CU Reporter August/September 2003

Thursday, September 18, 2003
Millville Public Library, Gant Room
6:30 p.m.-8:30
NOTE: this is the third Thursday as opposed to the second due to scheduling conflicts and the beginning of the school year.

By Jane Morton Galetto, President Citizens United to Protect the Maurice River and Its Tributaries, Inc.

OspreyJane recently created an internet photo essay about the maturation of osprey from Eggs to Flight. She will present some highlights of the marvels of these 10 weeks of growth. The drama of both nest failures and successes in the Maurice River Osprey Colony will be the subject of this presentation.

We will also get a glimpse of other additions to the Citizens United website.

Land Use Board Updates
Since our last meeting there have been two rather disappointing outcomes on the land use front. Maurice River Township’s land use board, after a year of laborious review, voted to allow applicant Mt. Union to construct a cell tower. The tower will be visible from a number of points on the river and is expected to be very visible from the west bank. We are disappointed and have not yet decided what our next step should be. However, it is important to note that the board devoted an enormous amount of time reviewing this applicant. We did not agree with their decision but we were very impressed by their deliberative process. A special accolade should be given to board solicitor James Seeley who allowed great latitude during the explorative stages. On a positive note the application originally called for a 198’ tower which was reduced to 135’, expandable to 155’. This would not have been a likely outcome had it not been for CU’s objections and the environmental commission/Township’s having adopted a cell tower ordinance. Finally, appeal is still an option that is being considered.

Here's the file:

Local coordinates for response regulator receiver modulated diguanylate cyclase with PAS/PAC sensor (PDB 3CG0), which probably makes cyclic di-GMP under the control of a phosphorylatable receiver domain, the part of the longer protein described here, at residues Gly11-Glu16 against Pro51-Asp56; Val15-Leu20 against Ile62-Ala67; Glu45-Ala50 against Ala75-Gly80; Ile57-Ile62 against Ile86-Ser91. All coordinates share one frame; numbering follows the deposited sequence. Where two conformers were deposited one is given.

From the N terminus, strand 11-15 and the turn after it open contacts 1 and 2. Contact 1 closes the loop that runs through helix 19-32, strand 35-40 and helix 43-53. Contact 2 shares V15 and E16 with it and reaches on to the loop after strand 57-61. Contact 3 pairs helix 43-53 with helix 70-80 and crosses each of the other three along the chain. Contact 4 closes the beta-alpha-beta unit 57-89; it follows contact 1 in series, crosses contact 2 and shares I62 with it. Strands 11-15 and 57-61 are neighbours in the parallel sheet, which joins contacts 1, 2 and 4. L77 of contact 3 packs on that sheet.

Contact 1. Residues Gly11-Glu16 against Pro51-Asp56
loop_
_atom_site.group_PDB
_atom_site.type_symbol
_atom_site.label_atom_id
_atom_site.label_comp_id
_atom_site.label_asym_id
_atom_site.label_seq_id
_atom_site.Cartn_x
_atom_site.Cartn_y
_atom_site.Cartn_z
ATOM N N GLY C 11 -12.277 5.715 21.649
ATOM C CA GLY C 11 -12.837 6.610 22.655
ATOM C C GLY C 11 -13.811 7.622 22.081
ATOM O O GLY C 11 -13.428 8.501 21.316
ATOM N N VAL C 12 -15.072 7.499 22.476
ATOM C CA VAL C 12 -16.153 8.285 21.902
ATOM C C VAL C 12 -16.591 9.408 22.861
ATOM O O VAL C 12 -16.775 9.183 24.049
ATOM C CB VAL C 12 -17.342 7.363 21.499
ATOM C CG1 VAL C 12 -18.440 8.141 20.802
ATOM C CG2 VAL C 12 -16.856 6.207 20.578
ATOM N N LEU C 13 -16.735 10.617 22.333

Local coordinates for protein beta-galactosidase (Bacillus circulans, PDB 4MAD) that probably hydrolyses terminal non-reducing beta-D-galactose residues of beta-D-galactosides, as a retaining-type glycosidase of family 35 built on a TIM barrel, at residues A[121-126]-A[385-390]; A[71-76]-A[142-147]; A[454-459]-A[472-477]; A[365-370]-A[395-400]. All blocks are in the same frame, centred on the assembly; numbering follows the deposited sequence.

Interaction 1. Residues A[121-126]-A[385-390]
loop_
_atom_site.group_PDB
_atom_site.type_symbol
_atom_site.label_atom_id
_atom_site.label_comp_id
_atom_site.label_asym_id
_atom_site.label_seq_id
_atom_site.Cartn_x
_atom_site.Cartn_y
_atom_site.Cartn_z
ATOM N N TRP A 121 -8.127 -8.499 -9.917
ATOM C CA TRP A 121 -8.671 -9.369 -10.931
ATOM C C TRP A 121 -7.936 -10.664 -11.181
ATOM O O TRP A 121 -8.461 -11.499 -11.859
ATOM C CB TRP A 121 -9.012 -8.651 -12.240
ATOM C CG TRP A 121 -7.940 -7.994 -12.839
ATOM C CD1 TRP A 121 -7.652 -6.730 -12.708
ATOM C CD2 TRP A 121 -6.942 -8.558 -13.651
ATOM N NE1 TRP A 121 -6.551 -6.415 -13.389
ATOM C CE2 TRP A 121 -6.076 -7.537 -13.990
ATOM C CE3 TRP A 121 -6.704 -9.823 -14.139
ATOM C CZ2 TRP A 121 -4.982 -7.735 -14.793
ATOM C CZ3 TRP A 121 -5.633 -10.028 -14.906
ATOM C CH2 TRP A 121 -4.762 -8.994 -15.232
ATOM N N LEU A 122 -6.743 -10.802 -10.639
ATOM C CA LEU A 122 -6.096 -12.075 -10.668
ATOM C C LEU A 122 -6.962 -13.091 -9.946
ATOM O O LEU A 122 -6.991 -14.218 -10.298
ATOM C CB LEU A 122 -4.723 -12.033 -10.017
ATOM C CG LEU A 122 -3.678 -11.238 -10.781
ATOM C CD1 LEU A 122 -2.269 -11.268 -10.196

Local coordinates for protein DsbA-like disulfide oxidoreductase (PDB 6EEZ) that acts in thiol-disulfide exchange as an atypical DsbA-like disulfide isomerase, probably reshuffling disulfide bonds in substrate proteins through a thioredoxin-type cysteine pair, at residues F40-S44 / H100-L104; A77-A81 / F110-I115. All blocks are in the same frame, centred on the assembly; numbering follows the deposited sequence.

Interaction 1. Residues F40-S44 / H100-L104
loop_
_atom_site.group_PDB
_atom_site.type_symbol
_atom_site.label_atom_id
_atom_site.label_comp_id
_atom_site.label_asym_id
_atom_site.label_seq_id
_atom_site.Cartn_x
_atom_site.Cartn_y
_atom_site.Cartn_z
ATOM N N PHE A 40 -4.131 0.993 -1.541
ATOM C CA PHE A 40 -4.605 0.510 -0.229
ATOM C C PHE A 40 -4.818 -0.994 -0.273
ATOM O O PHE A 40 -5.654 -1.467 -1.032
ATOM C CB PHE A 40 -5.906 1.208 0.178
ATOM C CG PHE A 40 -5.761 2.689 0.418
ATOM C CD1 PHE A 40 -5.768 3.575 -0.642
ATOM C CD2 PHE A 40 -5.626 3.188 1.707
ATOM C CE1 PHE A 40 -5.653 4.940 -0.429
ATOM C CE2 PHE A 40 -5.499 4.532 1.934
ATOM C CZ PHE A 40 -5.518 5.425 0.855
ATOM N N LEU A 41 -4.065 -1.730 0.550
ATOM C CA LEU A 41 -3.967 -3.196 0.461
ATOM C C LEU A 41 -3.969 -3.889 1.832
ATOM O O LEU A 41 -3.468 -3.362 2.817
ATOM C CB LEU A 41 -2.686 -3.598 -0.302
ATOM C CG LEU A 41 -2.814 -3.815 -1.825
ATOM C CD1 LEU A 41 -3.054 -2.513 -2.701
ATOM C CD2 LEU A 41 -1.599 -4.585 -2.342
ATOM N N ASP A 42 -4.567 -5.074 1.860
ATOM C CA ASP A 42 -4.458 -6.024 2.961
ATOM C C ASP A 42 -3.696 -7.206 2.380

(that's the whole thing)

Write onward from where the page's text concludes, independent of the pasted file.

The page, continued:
Millville’s planning board really outdid themselves in approving a General Development Plan (GDP) for the Conectiv/Holly Farm property which includes 900 homes on 200 acres, a 200-acre golf course, and a 900 acre-preserve. Due either to confusion, or to purposeful misinformation, conservation groups were under the impression that this would be a presentation rather than an open hearing. To the contrary this was the public’s chance to address the overall concepts regarding this proposal. We were able to put an objection on record on the behalf of CU, NJ Audubon, NJ Conservation Foundation, Environmental Defense , Natural Resources Defense Council, Sierra Club, NJ Environmental Federation, American Littoral Society, Pinelands Preservation Alliance, NJ Public Interest Research Group, NJ Association of Environmental Commissions, and Delaware Riverkeeper Network. These organizations have made their objections known in Trenton as well. We have had a long history of advocating that this site be preserved in its entirety. The conservation organizations jointly contend that this proposal represents sprawl at its worse. The property has one of the densest populations of threatened and endangered species in the region if not the state, is bordered by two wild and scenic rivers, is surrounded by protected property and lies in the most remote part of rural Millville. It is also part of the same contiguous forest which was delisted from consideration as a hazardous waste entombment facility based on “the impact of development alone” on the unique populations of threatened and endangered species found there. Remarkably, the board didn’t even entertain public comment until 10 p.m. after a lengthy and very professional presentation by the applicant. The developer is to be saluted for having worked with The Nature Conservancy in trying to mitigate the adverse impacts of their proposed development on the species on site. It is unlikely this collaboration would have taken place if it were not for our history of promoting protection. Green Acres has sought to purchase the property, but planning board members Mayor Jim Quinn and Commissioner Joe Derella were very clear that Green Acres protection was not desired by the City because they see the property as a source of potential tax ratables. There are a number of hurdles for this development to clear before it breaks ground. It is yet to be seen if they can meet these challenges. Clearly, it is disheartening to see local political support in the face of such strong and prominent environmental opposition.